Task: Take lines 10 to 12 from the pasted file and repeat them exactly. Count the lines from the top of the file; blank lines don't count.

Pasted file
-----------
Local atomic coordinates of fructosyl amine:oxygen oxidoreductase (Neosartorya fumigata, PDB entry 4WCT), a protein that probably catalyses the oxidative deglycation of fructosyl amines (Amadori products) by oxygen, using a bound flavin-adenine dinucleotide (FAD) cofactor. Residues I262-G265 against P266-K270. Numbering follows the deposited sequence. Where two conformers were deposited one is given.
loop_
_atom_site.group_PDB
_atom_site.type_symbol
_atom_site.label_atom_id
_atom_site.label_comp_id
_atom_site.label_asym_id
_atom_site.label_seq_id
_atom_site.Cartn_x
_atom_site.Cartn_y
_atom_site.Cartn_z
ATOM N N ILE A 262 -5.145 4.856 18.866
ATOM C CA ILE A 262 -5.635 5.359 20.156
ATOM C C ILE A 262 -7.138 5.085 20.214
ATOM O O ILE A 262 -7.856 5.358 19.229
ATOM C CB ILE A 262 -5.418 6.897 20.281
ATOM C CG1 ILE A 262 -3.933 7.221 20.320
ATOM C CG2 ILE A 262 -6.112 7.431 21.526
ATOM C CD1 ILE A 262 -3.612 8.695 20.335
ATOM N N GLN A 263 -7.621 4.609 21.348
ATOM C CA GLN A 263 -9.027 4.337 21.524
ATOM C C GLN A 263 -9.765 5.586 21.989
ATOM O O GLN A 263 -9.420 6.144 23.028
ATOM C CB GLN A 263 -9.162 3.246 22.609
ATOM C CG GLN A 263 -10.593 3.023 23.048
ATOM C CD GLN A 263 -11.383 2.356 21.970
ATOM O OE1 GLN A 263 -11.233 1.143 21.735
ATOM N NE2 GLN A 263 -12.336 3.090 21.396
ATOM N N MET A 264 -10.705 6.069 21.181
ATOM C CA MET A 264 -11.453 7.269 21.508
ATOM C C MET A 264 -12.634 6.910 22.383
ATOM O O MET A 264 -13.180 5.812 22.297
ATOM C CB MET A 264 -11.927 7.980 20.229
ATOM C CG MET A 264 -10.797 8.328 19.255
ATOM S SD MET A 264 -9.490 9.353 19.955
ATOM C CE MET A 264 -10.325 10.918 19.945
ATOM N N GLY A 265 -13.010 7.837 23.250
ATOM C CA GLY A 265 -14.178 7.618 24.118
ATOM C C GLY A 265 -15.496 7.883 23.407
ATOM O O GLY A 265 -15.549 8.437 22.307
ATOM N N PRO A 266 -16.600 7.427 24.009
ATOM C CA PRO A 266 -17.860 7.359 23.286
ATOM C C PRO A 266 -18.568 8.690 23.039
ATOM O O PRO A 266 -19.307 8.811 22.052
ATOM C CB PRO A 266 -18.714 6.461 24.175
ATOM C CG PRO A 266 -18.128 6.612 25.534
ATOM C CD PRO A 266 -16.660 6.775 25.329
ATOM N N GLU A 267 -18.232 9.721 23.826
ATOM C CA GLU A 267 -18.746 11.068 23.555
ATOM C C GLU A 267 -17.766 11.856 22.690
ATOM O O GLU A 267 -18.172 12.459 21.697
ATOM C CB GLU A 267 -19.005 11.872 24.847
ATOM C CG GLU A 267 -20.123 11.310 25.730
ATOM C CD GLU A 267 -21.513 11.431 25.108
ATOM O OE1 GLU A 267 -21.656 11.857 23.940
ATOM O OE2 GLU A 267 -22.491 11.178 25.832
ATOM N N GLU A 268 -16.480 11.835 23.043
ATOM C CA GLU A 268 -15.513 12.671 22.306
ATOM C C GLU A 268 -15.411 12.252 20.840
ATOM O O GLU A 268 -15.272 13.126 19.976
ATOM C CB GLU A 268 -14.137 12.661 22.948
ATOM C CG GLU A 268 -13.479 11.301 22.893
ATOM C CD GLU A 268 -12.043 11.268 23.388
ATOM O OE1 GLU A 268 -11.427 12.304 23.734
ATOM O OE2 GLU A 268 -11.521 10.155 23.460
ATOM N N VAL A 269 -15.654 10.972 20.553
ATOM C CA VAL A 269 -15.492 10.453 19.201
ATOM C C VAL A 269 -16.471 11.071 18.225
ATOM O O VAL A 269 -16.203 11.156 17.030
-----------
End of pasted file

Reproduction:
_atom_site.Cartn_y
_atom_site.Cartn_z
ATOM N N ILE A 262 -5.145 4.856 18.866